Total laryngectomy is a recognised treatment for advanced laryngeal carcinoma. Traditionally, pharyngeal repair is performed with layered sutures. We describe our experience with a technique of closed pharyngoplasty using a linear stapler device.
Ten total laryngectomies were performed from July 2002 to July 2004, using an Ethicon TLC 75 linear stapler for pharyngeal closure. Data collected included age, sex, staging, endoscopic assessment, surgical margins and post-operative course (including complications and swallowing).
Patients comprised eight men and two women. The mean age was 55.4 years. Six patients had stage T4 endolaryngeal carcinoma and four had stage T3. Four patients underwent pre-operative radiotherapy. Clear surgical margins were achieved in all patients. One patient developed a pharyngocutaneous fistula. Patients resumed oral intake at 48 hours, or at 72 hours if they had undergone pre-operative radiotherapy. Patients' mean hospital stay was seven days.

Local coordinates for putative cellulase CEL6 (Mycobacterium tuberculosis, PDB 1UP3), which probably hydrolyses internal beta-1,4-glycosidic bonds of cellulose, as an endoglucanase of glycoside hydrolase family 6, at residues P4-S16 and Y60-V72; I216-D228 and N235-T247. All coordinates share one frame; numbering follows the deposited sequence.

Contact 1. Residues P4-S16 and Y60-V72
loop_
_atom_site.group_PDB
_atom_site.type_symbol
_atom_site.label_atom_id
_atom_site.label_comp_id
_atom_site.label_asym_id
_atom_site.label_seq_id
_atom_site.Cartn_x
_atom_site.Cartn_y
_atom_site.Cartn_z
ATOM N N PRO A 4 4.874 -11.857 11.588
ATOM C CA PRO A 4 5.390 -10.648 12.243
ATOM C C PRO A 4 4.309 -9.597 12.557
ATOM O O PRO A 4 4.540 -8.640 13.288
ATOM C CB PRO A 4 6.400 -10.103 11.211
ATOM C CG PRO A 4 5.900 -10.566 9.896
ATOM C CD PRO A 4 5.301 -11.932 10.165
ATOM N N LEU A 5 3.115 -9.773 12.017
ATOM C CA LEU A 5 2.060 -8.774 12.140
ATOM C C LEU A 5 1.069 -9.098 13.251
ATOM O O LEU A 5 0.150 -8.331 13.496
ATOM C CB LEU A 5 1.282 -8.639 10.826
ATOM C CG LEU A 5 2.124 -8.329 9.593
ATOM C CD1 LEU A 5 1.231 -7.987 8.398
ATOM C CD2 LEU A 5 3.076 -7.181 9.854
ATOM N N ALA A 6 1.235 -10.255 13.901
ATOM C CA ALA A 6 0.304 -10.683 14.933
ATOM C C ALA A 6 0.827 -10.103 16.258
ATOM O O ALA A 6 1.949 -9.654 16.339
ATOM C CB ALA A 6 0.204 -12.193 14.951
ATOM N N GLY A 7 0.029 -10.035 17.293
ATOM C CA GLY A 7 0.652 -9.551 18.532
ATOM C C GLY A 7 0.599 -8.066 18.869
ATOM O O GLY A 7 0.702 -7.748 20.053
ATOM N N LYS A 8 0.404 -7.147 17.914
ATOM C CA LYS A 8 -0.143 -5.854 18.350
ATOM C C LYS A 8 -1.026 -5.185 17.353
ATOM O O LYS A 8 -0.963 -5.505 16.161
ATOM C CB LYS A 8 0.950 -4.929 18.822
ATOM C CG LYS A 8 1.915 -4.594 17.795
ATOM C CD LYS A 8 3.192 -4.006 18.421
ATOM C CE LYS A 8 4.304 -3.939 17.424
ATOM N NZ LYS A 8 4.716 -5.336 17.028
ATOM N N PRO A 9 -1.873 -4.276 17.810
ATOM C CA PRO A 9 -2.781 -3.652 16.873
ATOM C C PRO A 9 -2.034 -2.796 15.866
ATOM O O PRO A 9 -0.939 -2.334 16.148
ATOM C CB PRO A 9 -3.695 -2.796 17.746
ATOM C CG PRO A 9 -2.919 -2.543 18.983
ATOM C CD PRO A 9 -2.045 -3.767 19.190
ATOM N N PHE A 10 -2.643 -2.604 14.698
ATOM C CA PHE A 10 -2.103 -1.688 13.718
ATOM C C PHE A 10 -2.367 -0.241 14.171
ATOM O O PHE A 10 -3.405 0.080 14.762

This stapled closed technique for pharyngoplasty is efficient and eliminates the risk of wound contamination, thus theoretically reducing the risk of tumour seeding. In addition, we were able to commence patients on oral fluids at a mean of 48 hours after surgery. The mean hospital stay was seven days. We recommend this technique as an alternative for repairing the pharynx in patients undergoing total laryngectomy for endolaryngeal carcinoma.